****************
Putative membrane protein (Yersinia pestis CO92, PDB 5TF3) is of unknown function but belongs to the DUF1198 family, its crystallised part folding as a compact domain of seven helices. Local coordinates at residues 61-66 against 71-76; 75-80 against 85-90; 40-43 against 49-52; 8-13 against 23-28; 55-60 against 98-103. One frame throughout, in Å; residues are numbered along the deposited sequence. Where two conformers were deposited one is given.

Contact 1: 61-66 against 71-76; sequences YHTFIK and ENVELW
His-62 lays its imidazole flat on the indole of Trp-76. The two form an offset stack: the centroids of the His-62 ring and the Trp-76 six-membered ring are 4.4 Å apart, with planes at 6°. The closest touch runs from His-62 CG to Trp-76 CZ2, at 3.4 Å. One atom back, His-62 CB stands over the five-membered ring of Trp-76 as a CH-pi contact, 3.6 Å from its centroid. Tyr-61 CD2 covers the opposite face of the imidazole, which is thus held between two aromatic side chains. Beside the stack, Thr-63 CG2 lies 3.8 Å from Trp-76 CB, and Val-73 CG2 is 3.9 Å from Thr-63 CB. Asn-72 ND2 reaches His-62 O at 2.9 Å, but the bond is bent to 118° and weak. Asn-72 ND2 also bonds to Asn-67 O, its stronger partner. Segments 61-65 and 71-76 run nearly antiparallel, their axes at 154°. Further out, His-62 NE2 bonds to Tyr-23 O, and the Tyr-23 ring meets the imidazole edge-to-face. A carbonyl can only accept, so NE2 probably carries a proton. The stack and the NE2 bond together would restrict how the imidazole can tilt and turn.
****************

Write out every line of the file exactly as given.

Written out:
Putative membrane protein (Yersinia pestis CO92, PDB 5TF3) is of unknown function but belongs to the DUF1198 family, its crystallised part folding as a compact domain of seven helices. Local coordinates at residues 61-66 against 71-76; 75-80 against 85-90; 40-43 against 49-52; 8-13 against 23-28; 55-60 against 98-103. One frame throughout, in Å; residues are numbered along the deposited sequence. Where two conformers were deposited one is given.

Contact 1: 61-66 against 71-76; sequences YHTFIK and ENVELW
His-62 lays its imidazole flat on the indole of Trp-76. The two form an offset stack: the centroids of the His-62 ring and the Trp-76 six-membered ring are 4.4 Å apart, with planes at 6°. The closest touch runs from His-62 CG to Trp-76 CZ2, at 3.4 Å. One atom back, His-62 CB stands over the five-membered ring of Trp-76 as a CH-pi contact, 3.6 Å from its centroid. Tyr-61 CD2 covers the opposite face of the imidazole, which is thus held between two aromatic side chains. Beside the stack, Thr-63 CG2 lies 3.8 Å from Trp-76 CB, and Val-73 CG2 is 3.9 Å from Thr-63 CB. Asn-72 ND2 reaches His-62 O at 2.9 Å, but the bond is bent to 118° and weak. Asn-72 ND2 also bonds to Asn-67 O, its stronger partner. Segments 61-65 and 71-76 run nearly antiparallel, their axes at 154°. Further out, His-62 NE2 bonds to Tyr-23 O, and the Tyr-23 ring meets the imidazole edge-to-face. A carbonyl can only accept, so NE2 probably carries a proton. The stack and the NE2 bond together would restrict how the imidazole can tilt and turn.